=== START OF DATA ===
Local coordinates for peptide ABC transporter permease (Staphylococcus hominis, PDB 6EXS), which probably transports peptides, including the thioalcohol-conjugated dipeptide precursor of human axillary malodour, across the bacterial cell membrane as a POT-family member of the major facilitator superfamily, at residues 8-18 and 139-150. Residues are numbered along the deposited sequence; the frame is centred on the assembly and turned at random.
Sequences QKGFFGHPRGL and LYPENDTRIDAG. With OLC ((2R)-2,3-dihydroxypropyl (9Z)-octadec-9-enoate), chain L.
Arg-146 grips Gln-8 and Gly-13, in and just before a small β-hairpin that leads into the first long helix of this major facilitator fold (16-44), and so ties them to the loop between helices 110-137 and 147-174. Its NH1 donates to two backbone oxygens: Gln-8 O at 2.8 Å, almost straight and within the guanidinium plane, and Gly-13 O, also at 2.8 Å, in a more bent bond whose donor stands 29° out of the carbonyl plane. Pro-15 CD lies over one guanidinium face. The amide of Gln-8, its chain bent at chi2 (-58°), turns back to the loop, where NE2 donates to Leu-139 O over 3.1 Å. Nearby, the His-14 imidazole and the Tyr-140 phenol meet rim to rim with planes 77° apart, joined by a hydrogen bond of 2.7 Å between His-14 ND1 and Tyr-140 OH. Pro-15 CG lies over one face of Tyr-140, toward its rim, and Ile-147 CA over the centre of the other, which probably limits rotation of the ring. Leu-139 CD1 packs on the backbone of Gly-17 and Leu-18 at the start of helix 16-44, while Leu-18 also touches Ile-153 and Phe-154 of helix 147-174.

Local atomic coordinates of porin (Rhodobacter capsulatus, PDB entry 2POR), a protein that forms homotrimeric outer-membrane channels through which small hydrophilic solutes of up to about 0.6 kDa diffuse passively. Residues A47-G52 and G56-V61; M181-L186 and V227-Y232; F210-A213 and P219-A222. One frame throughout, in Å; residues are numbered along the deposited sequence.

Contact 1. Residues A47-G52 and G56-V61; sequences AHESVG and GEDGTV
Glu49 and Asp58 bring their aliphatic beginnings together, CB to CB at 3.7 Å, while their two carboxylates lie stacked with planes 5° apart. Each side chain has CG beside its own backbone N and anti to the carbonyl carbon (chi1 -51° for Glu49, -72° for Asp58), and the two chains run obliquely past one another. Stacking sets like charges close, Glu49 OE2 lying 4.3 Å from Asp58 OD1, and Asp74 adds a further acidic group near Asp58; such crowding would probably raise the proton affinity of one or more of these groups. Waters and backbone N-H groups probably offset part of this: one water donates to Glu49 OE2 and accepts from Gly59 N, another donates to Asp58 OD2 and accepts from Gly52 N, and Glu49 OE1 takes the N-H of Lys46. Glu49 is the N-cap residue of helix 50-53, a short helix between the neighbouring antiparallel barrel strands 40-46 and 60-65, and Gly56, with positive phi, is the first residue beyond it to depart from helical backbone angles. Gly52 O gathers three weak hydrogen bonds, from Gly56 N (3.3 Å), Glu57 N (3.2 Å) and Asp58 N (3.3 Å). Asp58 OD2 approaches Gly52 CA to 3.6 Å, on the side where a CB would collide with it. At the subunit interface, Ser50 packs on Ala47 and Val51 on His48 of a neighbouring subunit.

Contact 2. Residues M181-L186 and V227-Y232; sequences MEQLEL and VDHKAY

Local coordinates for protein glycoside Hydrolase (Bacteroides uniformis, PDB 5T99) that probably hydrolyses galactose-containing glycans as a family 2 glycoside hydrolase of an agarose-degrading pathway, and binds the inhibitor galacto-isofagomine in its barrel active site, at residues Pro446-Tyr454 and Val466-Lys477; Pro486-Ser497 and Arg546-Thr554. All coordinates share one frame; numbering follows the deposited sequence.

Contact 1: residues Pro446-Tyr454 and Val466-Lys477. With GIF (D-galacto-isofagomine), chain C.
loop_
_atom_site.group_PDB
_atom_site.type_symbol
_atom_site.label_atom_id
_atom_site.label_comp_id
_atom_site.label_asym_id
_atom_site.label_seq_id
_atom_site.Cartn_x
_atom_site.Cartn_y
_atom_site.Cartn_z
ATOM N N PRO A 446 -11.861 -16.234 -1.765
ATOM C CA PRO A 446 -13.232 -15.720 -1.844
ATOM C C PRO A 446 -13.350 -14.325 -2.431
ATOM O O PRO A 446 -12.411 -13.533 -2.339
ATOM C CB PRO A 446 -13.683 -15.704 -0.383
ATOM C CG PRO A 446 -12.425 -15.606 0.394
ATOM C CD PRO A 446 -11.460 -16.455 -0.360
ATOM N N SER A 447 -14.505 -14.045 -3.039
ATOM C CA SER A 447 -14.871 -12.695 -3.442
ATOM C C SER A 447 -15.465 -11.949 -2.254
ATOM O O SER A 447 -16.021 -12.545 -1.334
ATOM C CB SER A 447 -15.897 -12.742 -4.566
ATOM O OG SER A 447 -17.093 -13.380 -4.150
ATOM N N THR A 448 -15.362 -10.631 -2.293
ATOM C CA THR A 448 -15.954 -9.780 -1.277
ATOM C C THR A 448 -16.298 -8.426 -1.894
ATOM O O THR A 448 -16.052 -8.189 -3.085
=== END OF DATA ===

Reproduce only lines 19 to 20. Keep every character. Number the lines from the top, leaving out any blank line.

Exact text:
_atom_site.Cartn_z
ATOM N N PRO A 446 -11.861 -16.234 -1.765